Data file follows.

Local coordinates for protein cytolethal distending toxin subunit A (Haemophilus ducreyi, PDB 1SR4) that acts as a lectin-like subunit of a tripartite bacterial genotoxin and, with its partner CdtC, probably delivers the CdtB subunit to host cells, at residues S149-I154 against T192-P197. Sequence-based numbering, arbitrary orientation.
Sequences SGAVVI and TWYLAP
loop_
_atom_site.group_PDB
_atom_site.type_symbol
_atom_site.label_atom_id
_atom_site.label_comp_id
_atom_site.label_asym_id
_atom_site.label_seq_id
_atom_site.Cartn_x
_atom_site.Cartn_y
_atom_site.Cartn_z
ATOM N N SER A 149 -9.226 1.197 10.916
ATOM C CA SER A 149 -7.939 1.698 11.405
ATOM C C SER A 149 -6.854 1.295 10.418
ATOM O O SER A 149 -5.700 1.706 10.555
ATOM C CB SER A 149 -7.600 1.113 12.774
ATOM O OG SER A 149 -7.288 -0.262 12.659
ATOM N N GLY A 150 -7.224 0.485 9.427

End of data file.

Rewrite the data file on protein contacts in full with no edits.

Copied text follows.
Local coordinates for protein cytolethal distending toxin subunit A (Haemophilus ducreyi, PDB 1SR4) that acts as a lectin-like subunit of a tripartite bacterial genotoxin and, with its partner CdtC, probably delivers the CdtB subunit to host cells, at residues S149-I154 against T192-P197. Sequence-based numbering, arbitrary orientation.
Sequences SGAVVI and TWYLAP
loop_
_atom_site.group_PDB
_atom_site.type_symbol
_atom_site.label_atom_id
_atom_site.label_comp_id
_atom_site.label_asym_id
_atom_site.label_seq_id
_atom_site.Cartn_x
_atom_site.Cartn_y
_atom_site.Cartn_z
ATOM N N SER A 149 -9.226 1.197 10.916
ATOM C CA SER A 149 -7.939 1.698 11.405
ATOM C C SER A 149 -6.854 1.295 10.418
ATOM O O SER A 149 -5.700 1.706 10.555
ATOM C CB SER A 149 -7.600 1.113 12.774
ATOM O OG SER A 149 -7.288 -0.262 12.659
ATOM N N GLY A 150 -7.224 0.485 9.427